Dance Speaks

A&U America's AIDS Magazine

Dance Teachers
A Baton Rouge theater company uses dance to educate about HIV/AIDS
by Larry Buhl


When audiences at the Manship Theatre in Baton Rouge, Louisiana, sat in anticipation of the first performance of the 2014 season, they received something they hadn’t expected: a message about the shockingly high rate of HIV/AIDS in their community.

The executive director of the Manship, Renee Chatelain, delivered the message in a curtain speech.

“There were audible gasps in the audience when they learned how prevalent HIV/AIDS is in their community,” Chatelain tells A&U.

The announcement wasn’t meant to make the audience feel bad, or guilty. It was the kick-off of a platform to use dance performances for public education on HIV/AIDS in the Baton Rouge area, one of the more conservative and religious parts of the country. For the first time in its history the Manship Theatre is dedicating its entire dance season as a platform for raising awareness about HIV/AIDS, and raising funds for children who contracted the infection before birth.

The initiative is called “Dance Speaks,” and while Chatelain admits that patrons of the theater are probably not the ones in the community at greatest risk of contracting HIV/AIDS, the fact that they are less at risk, and also less aware of the crisis, made it doubly important to reach them.

“In our community there are some good works being done by some groups,” she says.

“But as far as information, someone may get a small grant and put up a billboard in a low income area as a one-off measure, and there is generally no call to action and little follow-up.”

Chatelain says the theater wanted to build awareness over time in an ongoing way and counter the belief in the community that ‘AIDS doesn’t apply to me,’ and reinforce the idea that it affects everyone, directly or indirectly.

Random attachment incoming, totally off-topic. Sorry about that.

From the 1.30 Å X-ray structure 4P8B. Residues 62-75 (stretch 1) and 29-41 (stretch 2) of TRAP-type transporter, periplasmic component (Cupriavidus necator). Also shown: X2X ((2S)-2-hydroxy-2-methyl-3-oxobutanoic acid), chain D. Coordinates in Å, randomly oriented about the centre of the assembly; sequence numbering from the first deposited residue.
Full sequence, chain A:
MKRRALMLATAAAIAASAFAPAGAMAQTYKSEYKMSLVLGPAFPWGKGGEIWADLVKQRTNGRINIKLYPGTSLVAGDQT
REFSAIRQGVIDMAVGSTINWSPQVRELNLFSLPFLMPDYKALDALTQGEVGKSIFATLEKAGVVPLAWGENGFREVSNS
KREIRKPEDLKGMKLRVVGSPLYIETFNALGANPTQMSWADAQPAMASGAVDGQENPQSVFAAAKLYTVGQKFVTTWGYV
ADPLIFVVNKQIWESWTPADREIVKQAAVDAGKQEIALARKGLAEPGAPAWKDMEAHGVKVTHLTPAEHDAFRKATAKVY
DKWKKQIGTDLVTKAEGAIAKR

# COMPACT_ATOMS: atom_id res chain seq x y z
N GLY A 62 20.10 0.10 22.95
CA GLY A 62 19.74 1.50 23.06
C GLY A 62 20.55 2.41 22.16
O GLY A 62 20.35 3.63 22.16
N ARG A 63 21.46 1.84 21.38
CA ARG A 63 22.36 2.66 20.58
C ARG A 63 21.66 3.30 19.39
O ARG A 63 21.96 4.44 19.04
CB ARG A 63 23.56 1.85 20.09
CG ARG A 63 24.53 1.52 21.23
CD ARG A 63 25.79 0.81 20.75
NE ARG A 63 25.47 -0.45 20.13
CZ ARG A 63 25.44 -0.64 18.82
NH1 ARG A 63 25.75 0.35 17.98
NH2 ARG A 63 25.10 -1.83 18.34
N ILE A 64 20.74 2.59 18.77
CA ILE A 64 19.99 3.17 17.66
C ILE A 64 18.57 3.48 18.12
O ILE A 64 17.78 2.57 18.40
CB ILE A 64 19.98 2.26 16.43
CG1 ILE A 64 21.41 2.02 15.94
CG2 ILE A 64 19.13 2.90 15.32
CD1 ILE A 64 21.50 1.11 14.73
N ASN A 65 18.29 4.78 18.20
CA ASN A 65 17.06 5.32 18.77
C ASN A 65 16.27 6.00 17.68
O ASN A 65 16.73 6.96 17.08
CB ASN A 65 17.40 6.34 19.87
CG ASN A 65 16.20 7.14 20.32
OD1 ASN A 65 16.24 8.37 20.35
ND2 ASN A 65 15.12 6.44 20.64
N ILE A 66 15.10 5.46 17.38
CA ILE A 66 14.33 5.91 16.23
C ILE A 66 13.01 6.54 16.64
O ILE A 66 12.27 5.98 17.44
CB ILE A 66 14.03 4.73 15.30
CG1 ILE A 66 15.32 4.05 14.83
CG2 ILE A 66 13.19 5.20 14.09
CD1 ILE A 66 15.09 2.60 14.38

All dance companies on the season’s roster approached Dance Speaks enthusiastically, were eager to do whatever they needed to, Chatelain says. Many have participated in similar campaigns throughout the country and with the organization Dancers Responding to AIDS. In fact, that group, as well as Broadway Cares, were models for Dance Speaks, Chatelain says.

It’s not the first time the Manship Theatre has made improving public health a stated goal. Last season the theater with Baton Rouge General Medical Foundation on a melanoma screening campaign connected to the River North Dance Chicago residency at the theater.

This year, through Dance Speaks, the theater will raise money through targeted marketing campaigns, post-concert curtain speeches and donation campaigns by performers. All the funds will be directed to sending local HIV-positive kids to Camp Hope, a one-week summer camp in Texas. Dance Speaks media campaigns will bring awareness of the disease to the Baton Rouge area, and may be continued after the 2014–15 season is over.

Chatelain says the creation of Dance Speaks was largely influenced by Dr. Karen Williams, a pediatric infectious disease specialist, and the only doctor in Baton Rouge treating children who contracted HIV perinatally.

Williams, who works at Our Lady of the Lake Physician Group in Baton Rouge, recently established a donor-advised fund at the Baton Rouge Area Foundation, “Hope for Positive Youth Fund,” which will handle contributions to support youth living with HIV in South Louisiana and make it possible for HIV-positive children to attend Camp Hope this coming summer.

For several years Williams has encouraged her patients to attend Camp Hope, but she aims to send all of those who qualify to the camp next summer. The cost is $1,000 per child to attend the camp, and the goal is to send at least fifteen kids. Beyond Camp Hope, Williams hopes to expand support for her patients, who range in age from birth to seventeen, as they get older.